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Wednesday November 21, 2018

INFLUENTIAL ART WRITER CHAMPIONED LAWREN HARRIS

For decades, he shared his vast knowledge through newspapers, magazines and books, as well as advising creators of the McMichael collection and many others

Special to The Globe and Mail

Long before the American comedian Steve Martin was championing his work, the great Canadian painter Lawren Harris was being touted by another impeccably tailored gentleman with the suave good looks of a movie star.

For more than half a century, influential art critic Paul Duval was the eloquent advocate, not just for Harris and his Group of Seven confrères, but for a broad spectrum of significant Canadian artists, from Quebec's avant-garde Automatistes to the popular realist Ken Danby.

In newspapers and magazines - most notably Saturday Night, where he was the art editor for more than 20 years - as well as countless catalogues and many a handsome coffee-table book, Mr. Duval poured forth his enthusiasm for, and shared his vast knowledge of, Canadian art. His list of more than 30 books included authoritative studies of Harris, Danby, J.E.H. MacDonald and A.J. Casson. But his devotion went beyond his pen. He befriended both artists and collectors and delighted in bringing them together. He was instrumental in helping build the collections of the Art Gallery of Hamilton (AGH) and the McMichael, that shrine to the Group of Seven in Kleinburg, Ont. His expertise - lauded in Time magazine - was tapped by the tycoon likes of Lord Beaverbrook and Helena Rubinstein.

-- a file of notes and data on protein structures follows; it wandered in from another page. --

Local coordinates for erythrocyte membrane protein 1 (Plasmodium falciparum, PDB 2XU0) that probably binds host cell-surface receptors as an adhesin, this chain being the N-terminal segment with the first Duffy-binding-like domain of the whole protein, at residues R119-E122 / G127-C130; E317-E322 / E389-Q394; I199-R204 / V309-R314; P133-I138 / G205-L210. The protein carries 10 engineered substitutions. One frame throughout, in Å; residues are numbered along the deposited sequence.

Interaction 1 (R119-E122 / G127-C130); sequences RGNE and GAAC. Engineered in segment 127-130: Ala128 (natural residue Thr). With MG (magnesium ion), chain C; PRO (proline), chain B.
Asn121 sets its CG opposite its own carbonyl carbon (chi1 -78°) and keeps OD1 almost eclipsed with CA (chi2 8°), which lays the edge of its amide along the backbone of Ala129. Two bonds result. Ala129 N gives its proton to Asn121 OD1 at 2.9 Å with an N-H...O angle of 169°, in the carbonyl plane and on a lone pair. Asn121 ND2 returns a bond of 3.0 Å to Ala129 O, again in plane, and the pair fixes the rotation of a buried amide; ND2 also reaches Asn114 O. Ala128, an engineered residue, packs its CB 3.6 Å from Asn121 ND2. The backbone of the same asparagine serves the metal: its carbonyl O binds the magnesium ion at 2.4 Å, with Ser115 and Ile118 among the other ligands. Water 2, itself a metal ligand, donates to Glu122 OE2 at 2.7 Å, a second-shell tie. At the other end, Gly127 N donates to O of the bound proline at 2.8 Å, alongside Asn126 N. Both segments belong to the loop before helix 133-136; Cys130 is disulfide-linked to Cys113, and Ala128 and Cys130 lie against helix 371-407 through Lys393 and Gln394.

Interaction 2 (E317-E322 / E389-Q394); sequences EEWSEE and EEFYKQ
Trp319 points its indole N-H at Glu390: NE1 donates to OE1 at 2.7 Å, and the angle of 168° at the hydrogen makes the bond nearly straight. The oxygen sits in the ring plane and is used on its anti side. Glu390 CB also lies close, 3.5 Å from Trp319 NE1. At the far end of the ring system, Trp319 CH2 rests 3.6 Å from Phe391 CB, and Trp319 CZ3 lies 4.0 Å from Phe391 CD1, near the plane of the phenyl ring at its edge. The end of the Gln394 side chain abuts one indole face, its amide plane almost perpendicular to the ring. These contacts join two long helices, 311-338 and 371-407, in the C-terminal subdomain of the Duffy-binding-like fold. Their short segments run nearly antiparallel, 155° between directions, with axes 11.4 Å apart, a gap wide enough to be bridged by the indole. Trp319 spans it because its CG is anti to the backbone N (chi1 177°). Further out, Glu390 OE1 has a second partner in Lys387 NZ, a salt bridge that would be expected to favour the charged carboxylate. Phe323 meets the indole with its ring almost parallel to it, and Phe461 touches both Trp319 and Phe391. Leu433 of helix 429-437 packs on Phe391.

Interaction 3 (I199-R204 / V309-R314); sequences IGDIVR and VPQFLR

He did it all with the panache of a swinging bachelor - roaring about in a 1957 Ford Thunderbird, regularly jetting off to Europe - and the exquisite taste of a born connoisseur.

"He had a savoir faire about him," Canadian art collector and long-time friend Fred Schaeffer said of Mr. Duval, who died on Aug. 4 in Toronto at the grand old age of 96. (His death was not immediately reported.) "The ladies loved him." Collectors such as Mr. Schaeffer, meanwhile, deferred to his judgment: "He was the most knowledgeable guy on the scene."